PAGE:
L INCOLN — The final whistle blew, the stadium lights were flashing, and pandemonium broke out on the west side of Memorial Stadium at the end of the Class D-2 state championship on Nov. 22
A Kenesaw fan base, made up of a number of supporters that nearly matched the town’s population, erupted with jubilation as the Blue Devils were crowned state champions. A school that has been “so close” in various postseason moments finally eradicated the phrase “falls short” from its vocabulary.
The town of Kenesaw and many former Blue Devils hoisted the state championship trophy vicariously on the shoulders of five senior football players as the Blue Devils defeated Sandhills/Thedford 46-40.
“The fans, they’re big in this (championship). Huge attendance for our school, for our community. This is awesome,” said Kenesaw head coach Craig Schnitzler.
“These seniors, they’ve had this on their mind; they’ve talked about it, they played it out in their mind, and they’ve worked for it all season long and in the offseason.”
The five seniors who led the Blue Devils to their first team state championship in school history were Tyson Denkert, Trey Kennedy, Sean Duffy, Drake Olson and Eli Jensen. Most of the group has been starters for all four years, but all five have made an impact throughout their careers. During their time as Blue Devils, they collected a record of 39-5 and competed in more playoff games than any other group before them. They’ve experienced heartache at the end of their first three seasons, each cut short in the playoffs; but now they have capped a remarkable season with a perfect 13-0 record. Their rewards: gold medals, a state championship trophy, and lifelong memories.
“We’ve been playing together since third grade, and this has always been a dream of ours, and now we’ve got it done,” Denkert said. “We knew what we were expected to do, and we finally got it done.”
Only one Kenesaw football team had ever reached the state championship, in 1990. Some of the players from that team became youth football coaches in Kenesaw and trained the young athletes who grew up to be this year’s senior class. There, they witnessed the birth of this dream of winning the state championship.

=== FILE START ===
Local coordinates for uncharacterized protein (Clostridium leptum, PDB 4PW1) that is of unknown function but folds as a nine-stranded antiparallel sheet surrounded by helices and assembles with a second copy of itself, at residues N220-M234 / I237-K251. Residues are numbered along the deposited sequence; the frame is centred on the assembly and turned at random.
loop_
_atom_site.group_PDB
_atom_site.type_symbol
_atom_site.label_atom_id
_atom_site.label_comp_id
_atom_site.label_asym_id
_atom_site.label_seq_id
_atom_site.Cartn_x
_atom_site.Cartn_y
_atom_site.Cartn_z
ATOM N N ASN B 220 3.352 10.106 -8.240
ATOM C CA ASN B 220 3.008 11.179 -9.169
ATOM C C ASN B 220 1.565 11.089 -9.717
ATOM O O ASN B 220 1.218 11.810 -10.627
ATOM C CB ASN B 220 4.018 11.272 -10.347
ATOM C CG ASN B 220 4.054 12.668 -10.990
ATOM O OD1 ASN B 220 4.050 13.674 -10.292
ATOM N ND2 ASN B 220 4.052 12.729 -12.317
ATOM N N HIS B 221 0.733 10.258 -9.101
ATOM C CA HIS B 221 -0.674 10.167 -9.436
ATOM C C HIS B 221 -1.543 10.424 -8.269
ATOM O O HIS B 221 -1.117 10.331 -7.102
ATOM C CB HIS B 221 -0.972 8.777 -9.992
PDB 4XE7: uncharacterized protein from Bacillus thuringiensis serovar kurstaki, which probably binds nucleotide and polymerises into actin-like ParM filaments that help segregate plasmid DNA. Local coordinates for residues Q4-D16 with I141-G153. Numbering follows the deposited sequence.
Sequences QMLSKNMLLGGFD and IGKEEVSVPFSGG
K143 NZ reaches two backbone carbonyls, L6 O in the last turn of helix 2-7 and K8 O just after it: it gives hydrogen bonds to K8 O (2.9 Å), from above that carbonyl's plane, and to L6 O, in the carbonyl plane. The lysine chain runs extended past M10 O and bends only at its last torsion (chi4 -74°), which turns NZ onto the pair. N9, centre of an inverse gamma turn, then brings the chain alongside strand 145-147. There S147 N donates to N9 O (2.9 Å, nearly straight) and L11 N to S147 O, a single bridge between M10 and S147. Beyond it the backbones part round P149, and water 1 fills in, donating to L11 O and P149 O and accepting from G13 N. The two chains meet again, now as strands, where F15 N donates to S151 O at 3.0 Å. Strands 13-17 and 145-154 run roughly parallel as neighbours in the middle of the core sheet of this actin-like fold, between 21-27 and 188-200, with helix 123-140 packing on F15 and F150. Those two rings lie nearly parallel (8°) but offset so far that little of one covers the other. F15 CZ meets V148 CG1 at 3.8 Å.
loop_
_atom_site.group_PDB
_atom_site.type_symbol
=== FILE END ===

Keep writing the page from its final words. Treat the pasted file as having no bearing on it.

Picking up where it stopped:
“Ever since we were little, we’ve been wanting to do this, and it’s finally true. The first one in Kenesaw history, and the fans are all behind us; it’s just a really great feeling,” Duffy said.
All five seniors called the others in the group their best friends.
Duffy said the bunch are respectful young men who enjoy being a helpful part of the community. But they also like having fun being kids. That sentiment is perhaps most evident in the film studies the day before the game. With most of the prep work already in place, those “film sessions” more often resemble a playground.
“We just do a whole lot of beating the crap out of each other, or playing indoor baseball, or just screwing around in some sort of way,” Kennedy said. “It’s just nice to have your best friends be your teammates on the field.”
The road to the championship began during the offseason, when the team put in the work to hone their skills and get better physically. But the journey became tougher when the Blue Devils were declared No. 1 in the preseason Class D-2 rankings. The senior class knew they had to not only perform on the field, but also make sure every player on the team was doing his job in practice and during the games.
“We keep everybody in check, but we’re pretty chill and we just love hanging out,” Jensen said of the senior group. “All of that hard work has paid off, and we finally got to this point.”
Monday’s victory also marked the final time all five players will be on the field together, but the sadness brought with that notion is quickly replaced by the thrill of a state championship and the joy of the memories made during their time as teammates.
For Drake Olson, it was also the last game he played with his dad, Casey, being one of his coaches. Drake could not have planned a better way to end the coach-player relationship between father and son.
“There was a lot of emotion because this was something my dad never got to do. It was good to be able to run to the sideline and give my dad a hug after the game,” he said.
Nearly the whole town may have been in Lincoln on Monday afternoon to support their Blue Devils, but the D-2 state championship now has a permanent home in Kenesaw. It’s been a long time coming for the school, but the wait is finally over.
“These fans have been behind us all the way,” Denkert said. “I’m glad we finally got to give them something like this.”